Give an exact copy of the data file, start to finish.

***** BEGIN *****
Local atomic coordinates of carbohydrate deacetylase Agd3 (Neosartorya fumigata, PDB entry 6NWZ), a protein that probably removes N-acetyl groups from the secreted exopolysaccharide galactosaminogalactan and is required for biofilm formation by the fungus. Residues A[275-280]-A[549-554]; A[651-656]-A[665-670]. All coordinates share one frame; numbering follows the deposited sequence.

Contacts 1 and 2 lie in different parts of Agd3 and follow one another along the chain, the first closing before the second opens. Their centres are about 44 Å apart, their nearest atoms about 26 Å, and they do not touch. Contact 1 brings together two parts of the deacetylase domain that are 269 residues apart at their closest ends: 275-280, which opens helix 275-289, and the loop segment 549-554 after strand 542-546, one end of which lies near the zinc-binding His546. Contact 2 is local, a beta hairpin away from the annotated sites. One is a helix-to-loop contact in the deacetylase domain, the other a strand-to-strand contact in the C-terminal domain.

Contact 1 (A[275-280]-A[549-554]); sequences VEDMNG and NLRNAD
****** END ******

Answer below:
Local atomic coordinates of carbohydrate deacetylase Agd3 (Neosartorya fumigata, PDB entry 6NWZ), a protein that probably removes N-acetyl groups from the secreted exopolysaccharide galactosaminogalactan and is required for biofilm formation by the fungus. Residues A[275-280]-A[549-554]; A[651-656]-A[665-670]. All coordinates share one frame; numbering follows the deposited sequence.

Contacts 1 and 2 lie in different parts of Agd3 and follow one another along the chain, the first closing before the second opens. Their centres are about 44 Å apart, their nearest atoms about 26 Å, and they do not touch. Contact 1 brings together two parts of the deacetylase domain that are 269 residues apart at their closest ends: 275-280, which opens helix 275-289, and the loop segment 549-554 after strand 542-546, one end of which lies near the zinc-binding His546. Contact 2 is local, a beta hairpin away from the annotated sites. One is a helix-to-loop contact in the deacetylase domain, the other a strand-to-strand contact in the C-terminal domain.

Contact 1 (A[275-280]-A[549-554]); sequences VEDMNG and NLRNAD